I peered surreptitiously around, looking for flames (just in case – you never can be too cautious), then being no more willing to endure that sound than he was, I dashed to the kitchen, retrieved the roll of Press ‘n Seal, and inhaled deeply before ducking back under the drop cloth to hand it to him while holding my breath (to avoid a later side-effect I imagined might turn my lungs into a solid mass of plaster. Work with me on this – it *could* happen. Right?) Meanwhile, he *was* wearing his protective mask with the particulate filters, and I noted to myself as he reached up to cover the smoke detector with the sticky wrap, that his breathing sounded like what would happen if Darth Vader and Mr. Hyde had a baby, accelerated as it was by his aggravation, and further amplified by the mask. I silently buried that observation in that moment, however, waiting quietly while he cocooned the smoke detector, then took the (now spent) box of Press ‘n Seal back to the kitchen.
I re-ascended the stairs thinking the plastic wrap would do the trick, and settled in for my call, which took place without further interruption, though Mr. Hyde, with the timing of a practiced performer, stuck around for just about the call’s exact duration, thankfully muffled by several walls, a floor, a ceiling, and the cellulose insulation between them that had protected us during the 5 winters we had spent without any other insulation above us.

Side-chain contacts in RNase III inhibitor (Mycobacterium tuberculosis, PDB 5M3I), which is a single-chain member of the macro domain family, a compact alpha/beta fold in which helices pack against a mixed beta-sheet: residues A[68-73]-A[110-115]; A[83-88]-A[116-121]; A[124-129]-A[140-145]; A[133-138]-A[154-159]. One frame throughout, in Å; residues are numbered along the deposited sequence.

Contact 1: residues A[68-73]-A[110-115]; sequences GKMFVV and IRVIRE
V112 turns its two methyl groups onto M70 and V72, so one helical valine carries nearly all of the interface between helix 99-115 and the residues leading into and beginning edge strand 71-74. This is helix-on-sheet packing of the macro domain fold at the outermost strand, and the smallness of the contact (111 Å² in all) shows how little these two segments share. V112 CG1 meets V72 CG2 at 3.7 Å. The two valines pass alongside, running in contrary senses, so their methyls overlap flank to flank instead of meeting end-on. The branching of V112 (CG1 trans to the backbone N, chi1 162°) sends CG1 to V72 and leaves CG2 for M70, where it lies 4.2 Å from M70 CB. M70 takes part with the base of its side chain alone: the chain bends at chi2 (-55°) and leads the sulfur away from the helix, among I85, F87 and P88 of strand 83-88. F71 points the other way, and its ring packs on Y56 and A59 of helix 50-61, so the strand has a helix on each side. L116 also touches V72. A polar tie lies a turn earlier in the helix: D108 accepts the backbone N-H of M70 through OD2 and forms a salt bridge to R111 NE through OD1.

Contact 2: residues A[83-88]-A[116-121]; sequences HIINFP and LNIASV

Shortly after my call wrapped up, the All Things Must Pass album gave way to the Concert for Bangladesh, and Dr. Jekyll and Mr. Hyde were making alternate appearances at about 1-minute intervals as Tim continued the grueling effort of removing all traces of the former door jamb:
*Sound of Sawzall* with shouted (sometimes sung, angrily, in place of song lyrics) “FUUUUUUUUUCK!” (or a variant, i.e., “FUCK YOU, YOU FUCKING FUUUUUCK!) . . .
Silence (after the Sawzall was dropped to the floor with a clunk) followed by happy-sounding whistling or actual singing to “Wah-Wah” or another tune from the album . . .
*Sound of Sawzall* with fuck-laced insults hurled at all surrounding inanimate objects . . .
Over the course of the next hour amid an unending tit-for-tat between The Sound of Sawzall and The Sound of Silence/Singing, it became evident that our clever little Press ‘n Seal remedy was ineffective, with the smoke detector launching into its shrieking serenade, not one, not two, but *three* more times as the door frame was finally dismembered, each instance jerking me rudely out of my concentration.
Very shortly into one of the “silence” moments, after one particularly thunderous interlude by Mr. Hyde and his Sawzall Band, there was a knock at the door, answered by an oh-so-brief “come in!” harmony as Dr. Jekyll overlapped his angry alter-ego and reasserted himself as the dominant personality. Mere seconds after any passerby of sound mind would have seriously considered a call to 911 for domestic assault, Dr. Jekyll-Tim was amicably chatting away with our neighbor Paul, who popped over, perhaps in response to a text from Tim seeking input on planning for the sliding barn door, as if this were the most normal segue in the world.
And around here, I suppose it is.